I like reading reviews of bad movies. Or, more specifically, I like reading reviews in which the movie is clearly subpar, the reviewer is obviously incensed, and the reader can't help but learn from the entire experience (even if they aren't a filmmaker, at least if they're me, as I haven't tried to make a film since high school).
Matt Zoller Seitz's review of the recent Alice in Wonderland film is an ideal, educational example. Don't worry, I'm going to connect this whole thing with science shortly. His ending rant stayed with me:
I occasionally worry about science working this way. While the budget of even the smallest indie film could fund some labs for years* the same general idea applies: budget size does not correlate with quality, but with a large enough budget, the combination of loud marketing and sheer sensory overstimulation can look like something better than quality. It can appear new and exciting. It can transform half-baked ideas into seemingly revolutionary concepts.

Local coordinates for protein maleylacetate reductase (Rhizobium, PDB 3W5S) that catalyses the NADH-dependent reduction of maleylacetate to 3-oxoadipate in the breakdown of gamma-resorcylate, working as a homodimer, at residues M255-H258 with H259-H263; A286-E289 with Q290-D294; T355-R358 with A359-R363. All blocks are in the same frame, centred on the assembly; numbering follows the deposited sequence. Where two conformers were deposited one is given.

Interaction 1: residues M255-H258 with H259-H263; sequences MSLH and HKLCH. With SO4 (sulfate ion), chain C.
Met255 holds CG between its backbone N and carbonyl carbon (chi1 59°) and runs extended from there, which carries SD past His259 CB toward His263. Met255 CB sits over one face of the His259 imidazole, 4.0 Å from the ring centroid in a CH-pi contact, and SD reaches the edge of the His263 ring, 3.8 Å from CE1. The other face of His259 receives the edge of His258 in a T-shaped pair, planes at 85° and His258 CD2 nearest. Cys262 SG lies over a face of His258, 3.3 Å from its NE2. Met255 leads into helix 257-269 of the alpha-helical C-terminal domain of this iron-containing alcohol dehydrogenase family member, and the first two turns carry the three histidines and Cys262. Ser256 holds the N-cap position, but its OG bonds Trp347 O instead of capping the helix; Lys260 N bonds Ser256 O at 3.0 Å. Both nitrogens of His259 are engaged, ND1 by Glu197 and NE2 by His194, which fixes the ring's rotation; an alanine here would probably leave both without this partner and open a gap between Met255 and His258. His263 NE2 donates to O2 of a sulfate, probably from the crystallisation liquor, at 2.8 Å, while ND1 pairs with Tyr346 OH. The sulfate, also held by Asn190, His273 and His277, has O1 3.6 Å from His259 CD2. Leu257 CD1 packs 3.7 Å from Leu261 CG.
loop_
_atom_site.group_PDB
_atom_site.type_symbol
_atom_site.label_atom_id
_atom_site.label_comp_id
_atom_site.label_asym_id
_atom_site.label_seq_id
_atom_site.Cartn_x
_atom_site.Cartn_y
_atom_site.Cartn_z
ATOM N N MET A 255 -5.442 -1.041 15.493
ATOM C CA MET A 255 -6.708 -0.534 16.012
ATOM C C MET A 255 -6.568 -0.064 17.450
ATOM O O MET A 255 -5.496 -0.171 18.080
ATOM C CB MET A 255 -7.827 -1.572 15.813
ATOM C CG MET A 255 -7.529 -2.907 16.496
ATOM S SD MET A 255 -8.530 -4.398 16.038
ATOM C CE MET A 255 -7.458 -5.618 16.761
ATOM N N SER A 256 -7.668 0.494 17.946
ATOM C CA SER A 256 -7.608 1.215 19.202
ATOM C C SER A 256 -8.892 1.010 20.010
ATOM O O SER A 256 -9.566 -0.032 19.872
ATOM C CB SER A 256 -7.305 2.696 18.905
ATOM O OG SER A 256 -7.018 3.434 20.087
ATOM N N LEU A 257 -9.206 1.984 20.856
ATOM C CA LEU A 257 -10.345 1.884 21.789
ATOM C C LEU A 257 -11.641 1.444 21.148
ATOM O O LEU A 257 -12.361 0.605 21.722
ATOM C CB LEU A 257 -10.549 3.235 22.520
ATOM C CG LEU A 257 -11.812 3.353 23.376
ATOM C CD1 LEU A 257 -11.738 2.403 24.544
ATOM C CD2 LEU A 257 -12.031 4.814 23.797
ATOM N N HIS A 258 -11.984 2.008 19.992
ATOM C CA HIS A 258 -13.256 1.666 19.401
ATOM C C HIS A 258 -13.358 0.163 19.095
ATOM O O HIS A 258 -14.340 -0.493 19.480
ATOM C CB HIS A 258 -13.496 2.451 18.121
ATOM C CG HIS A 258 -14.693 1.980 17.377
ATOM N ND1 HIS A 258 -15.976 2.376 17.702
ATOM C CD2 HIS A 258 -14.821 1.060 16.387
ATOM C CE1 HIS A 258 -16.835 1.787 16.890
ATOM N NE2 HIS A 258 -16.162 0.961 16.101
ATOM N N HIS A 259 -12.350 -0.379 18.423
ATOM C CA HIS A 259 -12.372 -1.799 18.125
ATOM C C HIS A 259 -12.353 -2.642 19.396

It's how CRISPR is so transformative that there isn't a genetic issue it can't be used to address.
I'm overjoyed that such technologies exist and they need funding to thrive. I'm not questioning that. It's simply worrisome when the marketing becomes the product.
Or maybe I just have a problem with TED talks. That's probably it.
*The canonical example of a success in this context might be The Blair Witch Project, with hundreds of millions of dollars in profits borne from its comparatively paltry $600,000 production cost. Primer is also a good example.